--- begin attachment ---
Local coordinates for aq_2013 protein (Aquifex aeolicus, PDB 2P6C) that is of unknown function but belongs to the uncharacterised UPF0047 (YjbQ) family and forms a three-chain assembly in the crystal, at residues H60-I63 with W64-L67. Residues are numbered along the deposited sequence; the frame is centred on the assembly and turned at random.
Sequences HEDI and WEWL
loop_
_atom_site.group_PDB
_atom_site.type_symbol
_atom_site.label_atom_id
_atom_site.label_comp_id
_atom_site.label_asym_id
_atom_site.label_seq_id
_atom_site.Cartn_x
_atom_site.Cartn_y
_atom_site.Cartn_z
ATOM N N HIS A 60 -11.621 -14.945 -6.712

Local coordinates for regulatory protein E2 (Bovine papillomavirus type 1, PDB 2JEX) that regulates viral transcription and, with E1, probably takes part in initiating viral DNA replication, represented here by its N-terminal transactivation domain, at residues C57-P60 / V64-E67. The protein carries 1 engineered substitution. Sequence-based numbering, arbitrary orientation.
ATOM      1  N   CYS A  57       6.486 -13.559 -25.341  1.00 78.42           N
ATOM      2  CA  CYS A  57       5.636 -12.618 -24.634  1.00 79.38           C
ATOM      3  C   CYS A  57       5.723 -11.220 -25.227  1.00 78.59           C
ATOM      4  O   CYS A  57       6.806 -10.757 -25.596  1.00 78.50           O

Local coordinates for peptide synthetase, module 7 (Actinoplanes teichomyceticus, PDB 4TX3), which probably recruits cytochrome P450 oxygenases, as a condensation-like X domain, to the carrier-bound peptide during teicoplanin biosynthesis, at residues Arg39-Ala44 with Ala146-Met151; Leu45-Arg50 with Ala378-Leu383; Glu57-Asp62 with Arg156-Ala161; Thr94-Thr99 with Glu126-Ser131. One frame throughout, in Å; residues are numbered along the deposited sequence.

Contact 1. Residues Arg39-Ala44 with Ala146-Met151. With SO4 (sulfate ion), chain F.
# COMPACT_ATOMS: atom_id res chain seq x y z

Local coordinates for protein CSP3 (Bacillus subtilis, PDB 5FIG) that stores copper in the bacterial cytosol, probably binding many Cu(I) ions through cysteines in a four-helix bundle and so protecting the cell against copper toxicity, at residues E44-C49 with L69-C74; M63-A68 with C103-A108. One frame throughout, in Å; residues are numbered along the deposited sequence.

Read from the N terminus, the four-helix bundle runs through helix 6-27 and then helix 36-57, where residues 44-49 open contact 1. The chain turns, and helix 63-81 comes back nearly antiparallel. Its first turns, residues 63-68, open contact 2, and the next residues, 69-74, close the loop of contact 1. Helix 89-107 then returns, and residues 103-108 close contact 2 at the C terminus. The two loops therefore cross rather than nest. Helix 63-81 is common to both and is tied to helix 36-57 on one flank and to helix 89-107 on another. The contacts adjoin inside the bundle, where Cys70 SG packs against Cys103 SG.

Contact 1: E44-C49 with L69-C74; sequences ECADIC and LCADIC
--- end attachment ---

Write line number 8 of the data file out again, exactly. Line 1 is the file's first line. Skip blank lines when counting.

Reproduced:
_atom_site.label_asym_id